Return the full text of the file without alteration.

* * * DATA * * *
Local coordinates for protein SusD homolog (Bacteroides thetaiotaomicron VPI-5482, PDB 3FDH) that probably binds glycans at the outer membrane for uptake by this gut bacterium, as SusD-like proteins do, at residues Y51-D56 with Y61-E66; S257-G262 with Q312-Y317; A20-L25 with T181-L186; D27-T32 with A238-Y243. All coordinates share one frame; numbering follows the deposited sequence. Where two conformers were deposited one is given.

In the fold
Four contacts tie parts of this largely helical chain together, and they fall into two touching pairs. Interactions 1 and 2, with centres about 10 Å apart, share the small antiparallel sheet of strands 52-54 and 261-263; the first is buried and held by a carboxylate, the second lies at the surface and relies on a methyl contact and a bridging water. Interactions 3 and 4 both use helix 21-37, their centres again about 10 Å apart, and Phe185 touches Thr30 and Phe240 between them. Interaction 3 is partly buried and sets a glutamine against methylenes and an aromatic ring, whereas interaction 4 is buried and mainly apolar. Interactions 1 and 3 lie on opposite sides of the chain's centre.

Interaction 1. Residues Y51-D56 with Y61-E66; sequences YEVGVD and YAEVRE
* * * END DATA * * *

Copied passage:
Local coordinates for protein SusD homolog (Bacteroides thetaiotaomicron VPI-5482, PDB 3FDH) that probably binds glycans at the outer membrane for uptake by this gut bacterium, as SusD-like proteins do, at residues Y51-D56 with Y61-E66; S257-G262 with Q312-Y317; A20-L25 with T181-L186; D27-T32 with A238-Y243. All coordinates share one frame; numbering follows the deposited sequence. Where two conformers were deposited one is given.

In the fold
Four contacts tie parts of this largely helical chain together, and they fall into two touching pairs. Interactions 1 and 2, with centres about 10 Å apart, share the small antiparallel sheet of strands 52-54 and 261-263; the first is buried and held by a carboxylate, the second lies at the surface and relies on a methyl contact and a bridging water. Interactions 3 and 4 both use helix 21-37, their centres again about 10 Å apart, and Phe185 touches Thr30 and Phe240 between them. Interaction 3 is partly buried and sets a glutamine against methylenes and an aromatic ring, whereas interaction 4 is buried and mainly apolar. Interactions 1 and 3 lie on opposite sides of the chain's centre.

Interaction 1. Residues Y51-D56 with Y61-E66; sequences YEVGVD and YAEVRE